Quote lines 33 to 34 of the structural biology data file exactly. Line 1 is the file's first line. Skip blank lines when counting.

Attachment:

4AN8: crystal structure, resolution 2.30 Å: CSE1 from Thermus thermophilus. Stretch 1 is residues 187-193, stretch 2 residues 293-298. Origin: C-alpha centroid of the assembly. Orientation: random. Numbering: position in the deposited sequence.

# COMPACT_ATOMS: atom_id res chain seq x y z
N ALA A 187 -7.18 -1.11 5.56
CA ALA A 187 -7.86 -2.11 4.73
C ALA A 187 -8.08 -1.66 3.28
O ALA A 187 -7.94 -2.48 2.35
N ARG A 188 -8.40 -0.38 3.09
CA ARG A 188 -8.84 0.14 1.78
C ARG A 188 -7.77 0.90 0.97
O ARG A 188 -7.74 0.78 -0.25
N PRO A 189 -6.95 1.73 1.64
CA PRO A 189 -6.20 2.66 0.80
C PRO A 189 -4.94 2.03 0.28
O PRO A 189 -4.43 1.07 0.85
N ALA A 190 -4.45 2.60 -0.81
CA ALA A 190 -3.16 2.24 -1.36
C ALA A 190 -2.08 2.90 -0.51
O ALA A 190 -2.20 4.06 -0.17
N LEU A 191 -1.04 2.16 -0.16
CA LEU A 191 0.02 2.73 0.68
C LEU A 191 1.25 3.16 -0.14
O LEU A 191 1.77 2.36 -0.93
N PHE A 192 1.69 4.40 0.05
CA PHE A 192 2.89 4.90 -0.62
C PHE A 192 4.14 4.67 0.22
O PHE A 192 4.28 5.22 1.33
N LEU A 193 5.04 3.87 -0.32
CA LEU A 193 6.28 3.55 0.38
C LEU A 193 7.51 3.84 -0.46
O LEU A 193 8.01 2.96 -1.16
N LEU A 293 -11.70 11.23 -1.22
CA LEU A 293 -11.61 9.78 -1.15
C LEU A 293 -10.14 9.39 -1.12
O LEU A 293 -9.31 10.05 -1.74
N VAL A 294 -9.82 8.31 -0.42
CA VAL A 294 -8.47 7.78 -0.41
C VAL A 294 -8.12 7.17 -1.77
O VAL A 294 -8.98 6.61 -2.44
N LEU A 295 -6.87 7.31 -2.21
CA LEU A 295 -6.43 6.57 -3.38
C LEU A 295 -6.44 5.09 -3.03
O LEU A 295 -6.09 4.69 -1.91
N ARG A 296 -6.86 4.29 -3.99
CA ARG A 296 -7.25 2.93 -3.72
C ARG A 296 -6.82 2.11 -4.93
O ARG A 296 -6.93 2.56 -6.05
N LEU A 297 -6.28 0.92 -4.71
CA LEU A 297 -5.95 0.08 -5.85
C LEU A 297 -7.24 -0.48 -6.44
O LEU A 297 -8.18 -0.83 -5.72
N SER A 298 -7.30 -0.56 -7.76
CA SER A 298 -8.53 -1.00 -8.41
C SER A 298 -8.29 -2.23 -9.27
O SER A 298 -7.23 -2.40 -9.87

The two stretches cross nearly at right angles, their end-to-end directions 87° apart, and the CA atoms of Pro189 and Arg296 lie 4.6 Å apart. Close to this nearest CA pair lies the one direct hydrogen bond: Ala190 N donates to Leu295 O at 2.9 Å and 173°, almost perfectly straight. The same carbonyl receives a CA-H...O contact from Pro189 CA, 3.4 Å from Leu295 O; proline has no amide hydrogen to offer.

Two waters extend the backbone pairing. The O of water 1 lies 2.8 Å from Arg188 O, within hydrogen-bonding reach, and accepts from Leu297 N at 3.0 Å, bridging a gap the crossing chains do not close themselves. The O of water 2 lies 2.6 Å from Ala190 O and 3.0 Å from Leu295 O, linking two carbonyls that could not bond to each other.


C LEU A 293 -10.14 9.39 -1.12
O LEU A 293 -9.31 10.05 -1.74